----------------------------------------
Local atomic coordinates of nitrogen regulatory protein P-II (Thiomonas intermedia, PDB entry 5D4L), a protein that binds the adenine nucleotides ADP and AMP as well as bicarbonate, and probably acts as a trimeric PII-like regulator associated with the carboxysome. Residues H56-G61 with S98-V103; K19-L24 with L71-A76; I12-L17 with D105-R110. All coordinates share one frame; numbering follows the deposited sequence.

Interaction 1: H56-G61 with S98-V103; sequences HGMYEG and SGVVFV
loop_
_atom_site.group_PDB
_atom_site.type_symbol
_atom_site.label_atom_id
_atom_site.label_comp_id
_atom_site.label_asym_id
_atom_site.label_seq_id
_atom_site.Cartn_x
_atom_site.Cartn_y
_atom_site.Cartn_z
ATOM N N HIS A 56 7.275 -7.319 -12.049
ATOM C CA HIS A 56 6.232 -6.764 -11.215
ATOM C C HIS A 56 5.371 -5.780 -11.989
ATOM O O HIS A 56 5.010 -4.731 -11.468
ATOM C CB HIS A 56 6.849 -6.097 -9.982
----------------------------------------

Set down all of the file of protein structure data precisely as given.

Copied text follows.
Local atomic coordinates of nitrogen regulatory protein P-II (Thiomonas intermedia, PDB entry 5D4L), a protein that binds the adenine nucleotides ADP and AMP as well as bicarbonate, and probably acts as a trimeric PII-like regulator associated with the carboxysome. Residues H56-G61 with S98-V103; K19-L24 with L71-A76; I12-L17 with D105-R110. All coordinates share one frame; numbering follows the deposited sequence.

Interaction 1: H56-G61 with S98-V103; sequences HGMYEG and SGVVFV
loop_
_atom_site.group_PDB
_atom_site.type_symbol
_atom_site.label_atom_id
_atom_site.label_comp_id
_atom_site.label_asym_id
_atom_site.label_seq_id
_atom_site.Cartn_x
_atom_site.Cartn_y
_atom_site.Cartn_z
ATOM N N HIS A 56 7.275 -7.319 -12.049
ATOM C CA HIS A 56 6.232 -6.764 -11.215
ATOM C C HIS A 56 5.371 -5.780 -11.989
ATOM O O HIS A 56 5.010 -4.731 -11.468
ATOM C CB HIS A 56 6.849 -6.097 -9.982